Part of the review is conducted manually, with review by Certification Authority (CA) validation staff to ensure legitimacy. EV’s identity review is restricted to entities which have been registered with a government agency or to an actual government agency. If the entity hasn’t been registered, they can’t apply for an EV certificate. Also, only CA’s that pass an independent audit are allowed to offer EV SSL certificates. While the process in more rigorous and lengthy – typically taking between 2 and 7 days, depending on whether your company information is up-to-date and how quickly they can supply the documentation – it is the gold standard for independent, third-party validation of an organization’s web presence, satisfying concerns around legitimacy and encouraging visitor confidence.
Compelling Visual Cues
In addition to a higher level of assurance, the other main advantages of EV SSL are its prominent visual cues, including:
- Green address bar
- Company name next to the padlock to the left of the address bar
- Company information included in the certificate details
These features have value because they are impossible to fake; also, criminals are less likely to jump through the hoops required to get an EV certificate, for instance setting up a fake company. The green bar is a well recognized trust indicator, both reassuring and familiar to our web surfing psyches from frequently encountering it alongside authoritative brands and trusted service providers such as The Globe and Mail, Shoppers Drug Mart, Apple, PayPal and Twitter, as just a sampling. In a consumer survey conducted by Survata Consumer Research, 42% of respondents indicated that they felt safe on a website when they saw the green bar in use. Quick visual cues, such as the green bar and recognizable website seals, convey to customers that you care about their security and may help to boost conversions among some customers.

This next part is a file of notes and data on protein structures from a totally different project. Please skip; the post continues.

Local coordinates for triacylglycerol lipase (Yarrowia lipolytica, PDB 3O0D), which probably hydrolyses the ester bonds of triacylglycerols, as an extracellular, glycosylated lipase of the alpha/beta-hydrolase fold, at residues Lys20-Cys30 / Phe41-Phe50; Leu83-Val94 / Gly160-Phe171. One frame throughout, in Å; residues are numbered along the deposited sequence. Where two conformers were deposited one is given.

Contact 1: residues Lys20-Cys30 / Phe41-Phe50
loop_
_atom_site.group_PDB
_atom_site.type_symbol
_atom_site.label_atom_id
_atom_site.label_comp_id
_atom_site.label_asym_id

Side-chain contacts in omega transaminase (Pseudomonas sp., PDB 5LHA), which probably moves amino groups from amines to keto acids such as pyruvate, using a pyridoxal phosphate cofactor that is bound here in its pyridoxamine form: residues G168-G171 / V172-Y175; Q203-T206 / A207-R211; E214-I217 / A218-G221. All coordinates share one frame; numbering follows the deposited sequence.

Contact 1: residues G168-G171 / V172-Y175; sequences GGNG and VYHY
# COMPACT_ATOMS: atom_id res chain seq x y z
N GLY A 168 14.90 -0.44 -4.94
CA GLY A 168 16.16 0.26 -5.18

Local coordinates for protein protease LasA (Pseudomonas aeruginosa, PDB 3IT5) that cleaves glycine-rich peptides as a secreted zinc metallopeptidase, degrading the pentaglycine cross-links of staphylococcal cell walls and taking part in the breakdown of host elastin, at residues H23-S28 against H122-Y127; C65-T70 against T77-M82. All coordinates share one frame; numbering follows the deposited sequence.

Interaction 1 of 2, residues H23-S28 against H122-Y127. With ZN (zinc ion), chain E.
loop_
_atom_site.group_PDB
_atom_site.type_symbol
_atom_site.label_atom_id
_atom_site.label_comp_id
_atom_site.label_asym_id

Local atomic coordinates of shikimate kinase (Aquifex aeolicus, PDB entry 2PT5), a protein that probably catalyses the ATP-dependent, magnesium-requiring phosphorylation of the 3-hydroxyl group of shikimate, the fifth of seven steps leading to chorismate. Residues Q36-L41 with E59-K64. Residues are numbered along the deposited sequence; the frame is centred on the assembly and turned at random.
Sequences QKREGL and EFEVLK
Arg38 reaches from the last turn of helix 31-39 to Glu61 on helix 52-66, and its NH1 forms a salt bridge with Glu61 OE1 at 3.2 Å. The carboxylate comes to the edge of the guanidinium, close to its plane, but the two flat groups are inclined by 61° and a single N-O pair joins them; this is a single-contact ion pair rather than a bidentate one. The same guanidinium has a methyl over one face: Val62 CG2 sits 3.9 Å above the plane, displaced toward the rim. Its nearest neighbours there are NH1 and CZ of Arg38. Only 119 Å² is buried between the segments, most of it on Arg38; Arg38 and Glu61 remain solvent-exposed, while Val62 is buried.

What About Conversion Rates
EV certificates are also the only SSL solution that likely provides ROI, in addition to compliance with security standards. I say “likely” here because we like to be evidence-based, and to be fair, the studies attributing increased conversions to EV are all sponsored by Certification Authorities, albeit run by independent research consultancies. This doesn’t mean the data isn’t solid, it just warrants transparency.
In a surveys commissioned by Thwate and Verisign, websites that implemented EV SSL realized conversion rate increases ranging from 16.9% to 30% depending on the website and industry. But what’s maybe even more compelling is the volume of positive reviews about EV SSL submitted to forums like Quora, WebhostingTalk, and others by IT professionals, webmasters, cybersecurity specialists and marketers who are working hard to create good, secure user experiences and grow their company’s bottom line. Overwhelmingly, they believe EV to be worth the modest additional cost for the following reasons:
- Establishes trust and legitimacy in their web presence
- Aligns their security measures with those used by prominent brands and financial institutions
- Increases confidence to complete online transactions
Is EV SSL a reasonable expenditure for your business or organization? Ultimately, we say yes. Every visitor to your website is unique, and for some, the visual cues or higher level of assurance provided by EV might be the additional feature that gives them confidence in your online identity or sways them to convert. For the difference of a couple hundred dollars per year, at most, isn’t it worth investing in something that could increase visitor confidence, and perhaps even improve conversions? If you would pay as much (or more) for a couple hours of web dev, a boosted social post, to have one quality blog post written, then the cost is reasonable. By taking the few extra steps to get EV SSL, you’re telling customers you care about their privacy and safety, creating a level of trust that’s worth the money for most organizations.
Choosing the right SSL certificate for your needs can be tricky for some businesses, so we’re here to help you sort through your options and help you get it installed on your website. Give us a call to get the help you need so your website is in the clear come July!